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Following the Seige by Nemo, Governor Patrick and Mayor Menino Deserve Praise

Boston Business Journal Speaks Out

Boston Business Journal In "A letter to Overlord Deval", George Donnelly, Executive Editor, Boston Business Journal, using a playful, funny and engaging tone, raised what he believes are serious issues with Governor Patrick's ban on driving during, and some hours following, the passage of Nemo across the Commonwealth and out to sea.
  • Calling us "knuckleheads!" at your press conference today - What faith you have in us, lifting the driving ban only six hours after the great snows of 2013 stopped falling from the sky.
  • You were protecting us from ourselves
  • We do not possess your wisdom, so you banished us, under threat of a sentence in one of your harsh prisons, to our homes
  • Without your supreme judgment, who knows how many of us would have braved the roads and risked life and limb? Indeed, we cannot think for ourselves.
  • We need government, led by men and women with superior intelligence, to tell us what to do. We are indeed blessed to have such leadership. Without you, we are lost, presumably in a snowbank.
  • Without a large and controlling government, nothing is truly possible.

Uphams Corner News Reflects

By contrast, Uphams Corner News is commending both Governor Patrick and Mayor Menino for taking steps to ensure that "knuckleheads," however few or many there might be, NOT be allowed to venture out on the roads.  Presumably the goals of those holed up or connected to the Framingham bunker were not only protecting the health and safety of the residents but also guaranteeing a post-storm road condition ready for serious snowplowing.

No cars allowed on the roads and roads clear of vehicles as far as the eye could see, ensured there were no cars caught in snow drifts, abandoned, or worse, slept in with the possibility of carbon monoxide poisoning as the snow drifts rose high enough to block the tailpipe.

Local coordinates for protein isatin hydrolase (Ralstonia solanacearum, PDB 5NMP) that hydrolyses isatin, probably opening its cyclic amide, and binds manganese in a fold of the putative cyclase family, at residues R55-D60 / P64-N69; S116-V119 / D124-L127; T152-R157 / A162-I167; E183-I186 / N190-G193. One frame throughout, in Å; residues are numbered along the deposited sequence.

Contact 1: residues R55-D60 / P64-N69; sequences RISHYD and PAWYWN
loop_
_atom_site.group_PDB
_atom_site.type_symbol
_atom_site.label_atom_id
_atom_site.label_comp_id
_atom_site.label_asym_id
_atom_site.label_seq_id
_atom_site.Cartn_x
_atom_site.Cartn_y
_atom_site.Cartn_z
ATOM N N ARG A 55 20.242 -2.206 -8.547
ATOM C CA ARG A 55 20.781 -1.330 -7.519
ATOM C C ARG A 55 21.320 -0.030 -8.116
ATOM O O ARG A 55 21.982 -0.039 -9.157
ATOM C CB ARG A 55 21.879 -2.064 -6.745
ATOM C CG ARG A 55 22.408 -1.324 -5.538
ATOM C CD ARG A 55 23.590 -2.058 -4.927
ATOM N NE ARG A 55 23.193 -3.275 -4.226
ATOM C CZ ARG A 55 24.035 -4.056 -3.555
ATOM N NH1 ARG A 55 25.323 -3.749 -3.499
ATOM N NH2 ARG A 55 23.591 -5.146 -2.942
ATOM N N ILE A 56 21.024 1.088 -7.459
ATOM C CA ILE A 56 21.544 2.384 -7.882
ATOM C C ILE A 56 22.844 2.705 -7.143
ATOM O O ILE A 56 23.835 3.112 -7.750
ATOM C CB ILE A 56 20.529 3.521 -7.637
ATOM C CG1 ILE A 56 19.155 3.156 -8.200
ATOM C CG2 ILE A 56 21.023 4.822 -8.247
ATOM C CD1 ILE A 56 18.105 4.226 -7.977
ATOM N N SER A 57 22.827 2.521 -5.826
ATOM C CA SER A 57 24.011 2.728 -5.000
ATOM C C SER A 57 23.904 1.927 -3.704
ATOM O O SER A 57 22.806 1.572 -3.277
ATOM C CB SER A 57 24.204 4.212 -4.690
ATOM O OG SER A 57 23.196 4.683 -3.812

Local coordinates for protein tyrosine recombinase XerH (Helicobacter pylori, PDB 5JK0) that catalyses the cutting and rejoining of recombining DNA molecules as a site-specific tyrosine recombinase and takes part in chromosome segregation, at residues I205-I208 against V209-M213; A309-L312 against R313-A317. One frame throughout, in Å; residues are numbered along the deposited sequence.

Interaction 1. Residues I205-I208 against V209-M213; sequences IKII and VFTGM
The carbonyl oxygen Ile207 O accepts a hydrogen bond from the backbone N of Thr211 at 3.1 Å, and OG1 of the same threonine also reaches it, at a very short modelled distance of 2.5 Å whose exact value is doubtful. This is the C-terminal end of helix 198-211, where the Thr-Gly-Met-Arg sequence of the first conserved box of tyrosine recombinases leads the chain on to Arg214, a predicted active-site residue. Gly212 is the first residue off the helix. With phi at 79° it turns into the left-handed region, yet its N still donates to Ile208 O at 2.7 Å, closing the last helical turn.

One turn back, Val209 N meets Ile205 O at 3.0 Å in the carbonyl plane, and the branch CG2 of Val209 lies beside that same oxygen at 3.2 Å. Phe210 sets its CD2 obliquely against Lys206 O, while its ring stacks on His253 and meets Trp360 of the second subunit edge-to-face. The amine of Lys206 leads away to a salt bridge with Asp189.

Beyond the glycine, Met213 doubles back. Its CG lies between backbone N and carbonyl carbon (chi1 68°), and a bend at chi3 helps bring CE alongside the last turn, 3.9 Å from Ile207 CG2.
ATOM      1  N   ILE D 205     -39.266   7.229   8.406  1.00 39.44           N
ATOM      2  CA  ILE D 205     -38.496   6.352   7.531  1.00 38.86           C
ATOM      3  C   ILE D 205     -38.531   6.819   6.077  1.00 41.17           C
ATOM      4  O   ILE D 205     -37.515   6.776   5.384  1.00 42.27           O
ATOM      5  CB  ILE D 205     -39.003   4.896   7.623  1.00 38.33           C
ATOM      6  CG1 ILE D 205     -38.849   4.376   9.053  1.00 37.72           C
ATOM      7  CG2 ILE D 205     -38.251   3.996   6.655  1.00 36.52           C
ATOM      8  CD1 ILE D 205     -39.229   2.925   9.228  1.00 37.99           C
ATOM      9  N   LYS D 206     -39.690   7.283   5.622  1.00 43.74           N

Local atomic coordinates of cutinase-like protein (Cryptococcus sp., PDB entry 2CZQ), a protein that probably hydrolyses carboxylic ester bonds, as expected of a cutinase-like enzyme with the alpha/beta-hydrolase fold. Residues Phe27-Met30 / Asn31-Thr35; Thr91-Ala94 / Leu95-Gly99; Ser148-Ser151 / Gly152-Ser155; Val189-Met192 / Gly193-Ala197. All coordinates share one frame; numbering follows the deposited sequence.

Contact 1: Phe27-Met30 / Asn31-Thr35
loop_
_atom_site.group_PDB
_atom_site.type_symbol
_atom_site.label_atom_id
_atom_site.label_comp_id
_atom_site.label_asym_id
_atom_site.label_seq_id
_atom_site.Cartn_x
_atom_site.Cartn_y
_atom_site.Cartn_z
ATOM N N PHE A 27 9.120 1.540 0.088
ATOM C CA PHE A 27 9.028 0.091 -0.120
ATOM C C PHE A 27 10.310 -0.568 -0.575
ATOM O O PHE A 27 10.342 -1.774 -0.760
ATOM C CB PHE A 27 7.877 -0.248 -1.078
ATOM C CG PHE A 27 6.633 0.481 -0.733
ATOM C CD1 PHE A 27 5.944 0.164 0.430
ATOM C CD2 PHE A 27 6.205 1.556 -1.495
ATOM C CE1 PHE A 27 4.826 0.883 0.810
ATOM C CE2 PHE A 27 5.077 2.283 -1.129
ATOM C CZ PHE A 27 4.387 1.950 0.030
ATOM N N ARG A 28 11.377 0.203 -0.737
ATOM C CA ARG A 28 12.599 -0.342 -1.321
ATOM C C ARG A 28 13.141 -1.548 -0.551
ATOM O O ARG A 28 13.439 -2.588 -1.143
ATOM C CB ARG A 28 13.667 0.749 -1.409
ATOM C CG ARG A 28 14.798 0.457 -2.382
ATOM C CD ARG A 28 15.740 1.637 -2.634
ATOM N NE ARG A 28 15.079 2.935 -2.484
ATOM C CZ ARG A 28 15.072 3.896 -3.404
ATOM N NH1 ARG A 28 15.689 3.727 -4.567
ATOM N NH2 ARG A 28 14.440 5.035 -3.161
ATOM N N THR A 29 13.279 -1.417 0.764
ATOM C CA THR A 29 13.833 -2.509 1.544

Car abandoned in Long Island NY Cars Abandoned in Long Island NY

Cars abandoned on various parkways in the state of New York following the massive snowstorm "Nemo."          Photos Pix11.com


Lake Grove, Suffolk County, Long Island NY

Nemo covered a wide swath, more than the interior of the Commonwealth of Massachusetts.  In much of easter Long Island, Nemo dropped a whopping 30 inches of snow.  With no driving ban in effect, dozens of hapless drivers remained trapped in the snow, caught by Nemo's unexpected fury.  Pix11.com reported that many drivers stayed with their cars.  One driver had to be hospitalized for hypothermia, and many others were taken to a nearby warming center.

Gov. Andrew Cuomo had asked Long Islanders to stay off the roads (pretty please).  Then as of Saturday, because of the dreadful condition of the roads, many of the parkways were shuttered.  In other locations, hundreds of drivers reportedly abandoned their cars on highways and sought shelter elsewhere according to a Newsday report.


The Differences in Approach - MA & NY

Certainly, the orders of magnitude make the issues in New York more difficult to manage than the smaller areas of MA and Boston.  New York City's population exceeds the entire state of Massachusetts by 2 million while Boston's population is 7% the size of New York City. 


Locale Population
State of New York
19 M
New York City 8.2 M
Commonwealth of MA 6.4 M
Boston
0.6 M


Establishing rules, regulations, bans and fines requires effective enforcement as well as a willingness on the part of the citizenry to comply. 

How well the ban against parking in the Commonwealth was enforced is not known. WBUR's reporters traveling on the MA Pike reported they were stopped by State Police and asked their purpose on the road.  As a member of emergency workers, they were given free pass.  "No," the State Trooper said, "I am not ticketing but I am concerned about anyone out on the roads."  Just the possibility of a $500 fine and one year in jail was enough to keep many people home.

Consider the job of the snowplower who has free access and relative speed if the road ahead is completely clear - no cars abandoned, blocking the roads or ramped on top of a snow pile or completely and invisibly buried.  The decrase in productivity under such circumstances is significant and much more than an average observer might expect, not to mention the dangerous impact on health and safety.